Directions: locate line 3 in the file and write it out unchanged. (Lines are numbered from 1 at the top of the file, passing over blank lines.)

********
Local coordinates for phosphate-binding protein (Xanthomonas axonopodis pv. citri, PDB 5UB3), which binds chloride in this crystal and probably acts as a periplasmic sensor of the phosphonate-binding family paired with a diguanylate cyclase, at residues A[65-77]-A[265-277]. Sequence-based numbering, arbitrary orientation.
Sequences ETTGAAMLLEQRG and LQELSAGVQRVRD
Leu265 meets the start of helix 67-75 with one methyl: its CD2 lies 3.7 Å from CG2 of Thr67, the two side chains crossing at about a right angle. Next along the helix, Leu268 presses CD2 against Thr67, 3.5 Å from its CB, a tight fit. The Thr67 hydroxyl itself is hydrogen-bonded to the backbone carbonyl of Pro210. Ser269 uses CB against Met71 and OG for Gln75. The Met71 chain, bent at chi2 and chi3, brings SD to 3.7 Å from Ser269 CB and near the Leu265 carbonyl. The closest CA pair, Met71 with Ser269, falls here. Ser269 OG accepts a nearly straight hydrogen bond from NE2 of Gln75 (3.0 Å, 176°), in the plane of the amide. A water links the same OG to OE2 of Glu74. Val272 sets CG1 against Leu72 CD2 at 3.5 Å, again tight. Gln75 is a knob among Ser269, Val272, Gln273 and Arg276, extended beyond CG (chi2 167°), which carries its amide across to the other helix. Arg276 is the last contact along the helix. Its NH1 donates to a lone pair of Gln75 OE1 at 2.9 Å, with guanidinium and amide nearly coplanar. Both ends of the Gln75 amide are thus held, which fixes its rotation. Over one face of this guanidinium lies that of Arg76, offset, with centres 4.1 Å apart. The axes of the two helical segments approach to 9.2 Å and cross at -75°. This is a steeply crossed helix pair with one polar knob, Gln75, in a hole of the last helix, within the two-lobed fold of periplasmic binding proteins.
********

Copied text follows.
Leu265 meets the start of helix 67-75 with one methyl: its CD2 lies 3.7 Å from CG2 of Thr67, the two side chains crossing at about a right angle. Next along the helix, Leu268 presses CD2 against Thr67, 3.5 Å from its CB, a tight fit. The Thr67 hydroxyl itself is hydrogen-bonded to the backbone carbonyl of Pro210. Ser269 uses CB against Met71 and OG for Gln75. The Met71 chain, bent at chi2 and chi3, brings SD to 3.7 Å from Ser269 CB and near the Leu265 carbonyl. The closest CA pair, Met71 with Ser269, falls here. Ser269 OG accepts a nearly straight hydrogen bond from NE2 of Gln75 (3.0 Å, 176°), in the plane of the amide. A water links the same OG to OE2 of Glu74. Val272 sets CG1 against Leu72 CD2 at 3.5 Å, again tight. Gln75 is a knob among Ser269, Val272, Gln273 and Arg276, extended beyond CG (chi2 167°), which carries its amide across to the other helix. Arg276 is the last contact along the helix. Its NH1 donates to a lone pair of Gln75 OE1 at 2.9 Å, with guanidinium and amide nearly coplanar. Both ends of the Gln75 amide are thus held, which fixes its rotation. Over one face of this guanidinium lies that of Arg76, offset, with centres 4.1 Å apart. The axes of the two helical segments approach to 9.2 Å and cross at -75°. This is a steeply crossed helix pair with one polar knob, Gln75, in a hole of the last helix, within the two-lobed fold of periplasmic binding proteins.